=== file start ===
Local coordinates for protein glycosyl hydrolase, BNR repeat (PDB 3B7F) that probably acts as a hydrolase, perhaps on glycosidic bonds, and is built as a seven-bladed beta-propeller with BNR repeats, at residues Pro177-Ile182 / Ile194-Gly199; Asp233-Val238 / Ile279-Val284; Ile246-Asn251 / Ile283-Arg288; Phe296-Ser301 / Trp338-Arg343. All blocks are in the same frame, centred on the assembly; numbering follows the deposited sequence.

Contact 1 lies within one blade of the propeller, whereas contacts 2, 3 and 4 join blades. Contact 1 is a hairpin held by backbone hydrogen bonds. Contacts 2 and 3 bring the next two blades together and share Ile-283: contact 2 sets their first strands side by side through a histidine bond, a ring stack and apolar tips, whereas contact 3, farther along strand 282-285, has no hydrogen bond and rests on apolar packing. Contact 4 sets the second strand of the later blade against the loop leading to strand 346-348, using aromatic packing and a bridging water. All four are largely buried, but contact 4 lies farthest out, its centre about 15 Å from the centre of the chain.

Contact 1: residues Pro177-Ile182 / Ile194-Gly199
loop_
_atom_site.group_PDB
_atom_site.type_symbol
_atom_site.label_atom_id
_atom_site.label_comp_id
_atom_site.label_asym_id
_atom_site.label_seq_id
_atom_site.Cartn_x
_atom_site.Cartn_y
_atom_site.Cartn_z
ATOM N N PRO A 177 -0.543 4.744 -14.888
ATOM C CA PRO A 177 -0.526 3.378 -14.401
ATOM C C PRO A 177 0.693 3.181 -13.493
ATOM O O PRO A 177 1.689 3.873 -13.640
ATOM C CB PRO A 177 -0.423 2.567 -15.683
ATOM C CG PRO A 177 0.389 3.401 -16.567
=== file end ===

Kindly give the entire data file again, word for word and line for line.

Local coordinates for protein glycosyl hydrolase, BNR repeat (PDB 3B7F) that probably acts as a hydrolase, perhaps on glycosidic bonds, and is built as a seven-bladed beta-propeller with BNR repeats, at residues Pro177-Ile182 / Ile194-Gly199; Asp233-Val238 / Ile279-Val284; Ile246-Asn251 / Ile283-Arg288; Phe296-Ser301 / Trp338-Arg343. All blocks are in the same frame, centred on the assembly; numbering follows the deposited sequence.

Contact 1 lies within one blade of the propeller, whereas contacts 2, 3 and 4 join blades. Contact 1 is a hairpin held by backbone hydrogen bonds. Contacts 2 and 3 bring the next two blades together and share Ile-283: contact 2 sets their first strands side by side through a histidine bond, a ring stack and apolar tips, whereas contact 3, farther along strand 282-285, has no hydrogen bond and rests on apolar packing. Contact 4 sets the second strand of the later blade against the loop leading to strand 346-348, using aromatic packing and a bridging water. All four are largely buried, but contact 4 lies farthest out, its centre about 15 Å from the centre of the chain.

Contact 1: residues Pro177-Ile182 / Ile194-Gly199
loop_
_atom_site.group_PDB
_atom_site.type_symbol
_atom_site.label_atom_id
_atom_site.label_comp_id
_atom_site.label_asym_id
_atom_site.label_seq_id
_atom_site.Cartn_x
_atom_site.Cartn_y
_atom_site.Cartn_z
ATOM N N PRO A 177 -0.543 4.744 -14.888
ATOM C CA PRO A 177 -0.526 3.378 -14.401
ATOM C C PRO A 177 0.693 3.181 -13.493
ATOM O O PRO A 177 1.689 3.873 -13.640
ATOM C CB PRO A 177 -0.423 2.567 -15.683
ATOM C CG PRO A 177 0.389 3.401 -16.567